The fact that yours would connect to your PFD as opposed to around your waist is not an issue. The waist belt style is there because of its quick release ability (ability to drop tow line if an emergency occurs), which it looks like you can do with the rescue harness.

Connecting the throw line in tandem with your pigtail should work. John's thoughts on how to connect sound very good.

Note - Canada has a rope requiremnet for small boats. X meters of floating rope or something like that. Never seen it checked for nor do I think it really adds much safety wise ovr what we would otherwise carry, but might be goot to check to seee if your system would meet requirement.
 

cougarmeat

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Sep 17, 2012
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854
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Bend OR USA
In feet, I believe the Canadian length is 50 ft and the USA length requirement is 30 or 35 ft. Some people put an figure-eight loop or alpine loop in their line so they can clip a 50 ft line shorter. At first, I thought the Canadian requirement was for a tow rope but in other posts in this forum there was a discussion that they actually required a throw rope - maybe translation differences between English and French.

That said, I’ve never been checked for a rope - tow or throw - of any kind. I used to carry a tow rope but on reflection of where/when I’d need it, it seemed the throw variety would be handier. Once the recipient attaches the throw line it becomes a tow line.

I only used a tow rope once - more as a proof-of-concept exercise. But I was in one situation where I wished my paddling companions had one they could have tossed me.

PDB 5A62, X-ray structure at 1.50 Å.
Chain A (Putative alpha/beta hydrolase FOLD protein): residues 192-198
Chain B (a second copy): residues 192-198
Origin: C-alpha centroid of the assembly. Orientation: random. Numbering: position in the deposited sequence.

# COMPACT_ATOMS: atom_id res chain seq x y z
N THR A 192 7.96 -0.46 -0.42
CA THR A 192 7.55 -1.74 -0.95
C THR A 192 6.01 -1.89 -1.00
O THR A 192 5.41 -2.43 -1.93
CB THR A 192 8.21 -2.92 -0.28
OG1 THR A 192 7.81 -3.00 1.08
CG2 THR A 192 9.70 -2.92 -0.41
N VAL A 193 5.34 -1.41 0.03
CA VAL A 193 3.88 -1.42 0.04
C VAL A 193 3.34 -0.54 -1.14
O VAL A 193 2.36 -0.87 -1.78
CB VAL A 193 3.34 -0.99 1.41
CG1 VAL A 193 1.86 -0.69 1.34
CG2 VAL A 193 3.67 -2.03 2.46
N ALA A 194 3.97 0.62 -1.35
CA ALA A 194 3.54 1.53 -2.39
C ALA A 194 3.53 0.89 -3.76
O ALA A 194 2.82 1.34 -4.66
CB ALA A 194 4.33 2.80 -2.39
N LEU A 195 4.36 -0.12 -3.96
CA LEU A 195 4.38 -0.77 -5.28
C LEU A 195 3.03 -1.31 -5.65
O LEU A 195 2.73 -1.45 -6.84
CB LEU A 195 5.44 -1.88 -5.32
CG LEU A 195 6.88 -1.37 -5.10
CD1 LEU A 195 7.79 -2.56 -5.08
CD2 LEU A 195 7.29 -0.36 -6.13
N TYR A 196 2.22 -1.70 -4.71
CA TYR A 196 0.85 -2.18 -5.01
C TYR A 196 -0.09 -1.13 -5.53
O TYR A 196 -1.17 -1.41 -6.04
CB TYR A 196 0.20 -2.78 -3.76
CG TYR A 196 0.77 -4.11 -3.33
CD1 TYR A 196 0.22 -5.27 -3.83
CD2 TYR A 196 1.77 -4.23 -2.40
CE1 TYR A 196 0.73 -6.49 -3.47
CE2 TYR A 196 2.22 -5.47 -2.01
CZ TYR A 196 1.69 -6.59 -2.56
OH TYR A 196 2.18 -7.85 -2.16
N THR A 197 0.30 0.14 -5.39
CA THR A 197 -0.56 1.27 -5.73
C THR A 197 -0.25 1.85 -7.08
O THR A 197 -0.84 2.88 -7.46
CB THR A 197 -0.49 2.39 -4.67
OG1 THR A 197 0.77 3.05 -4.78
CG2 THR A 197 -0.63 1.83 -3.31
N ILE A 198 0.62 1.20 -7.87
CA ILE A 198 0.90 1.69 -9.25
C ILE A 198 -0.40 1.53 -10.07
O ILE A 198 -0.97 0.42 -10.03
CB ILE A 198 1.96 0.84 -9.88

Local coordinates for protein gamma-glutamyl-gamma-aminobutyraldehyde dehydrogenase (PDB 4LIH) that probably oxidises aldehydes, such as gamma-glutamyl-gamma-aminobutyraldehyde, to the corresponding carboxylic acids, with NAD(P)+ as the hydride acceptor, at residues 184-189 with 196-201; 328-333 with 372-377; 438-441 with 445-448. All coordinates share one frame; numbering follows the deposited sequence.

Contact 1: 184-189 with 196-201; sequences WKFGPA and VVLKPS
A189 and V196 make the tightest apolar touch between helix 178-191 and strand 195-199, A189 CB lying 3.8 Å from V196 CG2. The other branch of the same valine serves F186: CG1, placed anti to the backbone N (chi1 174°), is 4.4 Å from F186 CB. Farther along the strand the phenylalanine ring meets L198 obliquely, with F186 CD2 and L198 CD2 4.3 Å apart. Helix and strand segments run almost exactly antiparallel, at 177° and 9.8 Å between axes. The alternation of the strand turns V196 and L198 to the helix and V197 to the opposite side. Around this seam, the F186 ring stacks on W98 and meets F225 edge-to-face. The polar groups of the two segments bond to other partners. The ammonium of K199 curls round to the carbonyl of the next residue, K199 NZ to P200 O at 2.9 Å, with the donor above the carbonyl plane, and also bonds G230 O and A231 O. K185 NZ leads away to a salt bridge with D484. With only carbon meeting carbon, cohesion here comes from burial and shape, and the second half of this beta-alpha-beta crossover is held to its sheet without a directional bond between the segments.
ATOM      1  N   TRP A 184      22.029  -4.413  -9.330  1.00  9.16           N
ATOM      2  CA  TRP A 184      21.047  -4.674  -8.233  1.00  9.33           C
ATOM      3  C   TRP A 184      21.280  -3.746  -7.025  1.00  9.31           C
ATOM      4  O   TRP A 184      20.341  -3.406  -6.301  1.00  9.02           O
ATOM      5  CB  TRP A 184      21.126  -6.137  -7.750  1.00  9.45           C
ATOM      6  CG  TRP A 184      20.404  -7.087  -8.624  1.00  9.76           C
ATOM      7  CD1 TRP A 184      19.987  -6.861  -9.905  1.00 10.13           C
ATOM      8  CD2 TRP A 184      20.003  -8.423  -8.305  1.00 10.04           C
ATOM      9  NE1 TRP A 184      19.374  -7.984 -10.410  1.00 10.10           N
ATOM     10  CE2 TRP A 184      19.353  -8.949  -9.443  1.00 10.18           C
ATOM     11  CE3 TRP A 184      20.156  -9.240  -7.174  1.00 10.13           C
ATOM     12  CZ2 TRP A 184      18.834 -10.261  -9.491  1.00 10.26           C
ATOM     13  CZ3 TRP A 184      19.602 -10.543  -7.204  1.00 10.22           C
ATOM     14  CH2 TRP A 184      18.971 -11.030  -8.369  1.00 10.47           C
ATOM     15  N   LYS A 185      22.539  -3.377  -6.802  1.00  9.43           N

Life presents challenges. I can paddle with others who have no interest in “safety” while requesting that mythical “adventure without risk” experience. Or I can paddle alone - upping the risk level for more “walk in the park” endeavors.

You should stow your throw bag so you can get to it if necessary, But one of the attractions of the Broken Group is it pretty much “protected” waters. And the distances don’t appear so long that someone would tire. Oh the other hand, you are used to being propelled by gravity/flow, not so much your own steam :)
 

Sparky961

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Jul 22, 2017
Messages
26
Location
BC
For the masochist, here's the full Canadian regulation:


A friendlier summary is in this PDF (skip to page 16 and make sure to carefully read all footnotes):


But for the rest of us, the technical language regarding rope for most sea kayaks is:

One (1) buoyant heaving line at least 15 m (49’3”) long

The justification for this specifically vague requirement in a sea kayak is open to debate. Lots of different setups make you legal but some are more useful than others.
 

YYJ Paddler

Paddler
Joined
Jan 11, 2021
Messages
20
Location
Victoria, BC
I was asked if I had a buoyant rope by an RCMP boat in Ucluelet harbour - just after he had watched me unclip from the kayak that I was towing :). He also asked why I didn't have a paddle float, which isn't required.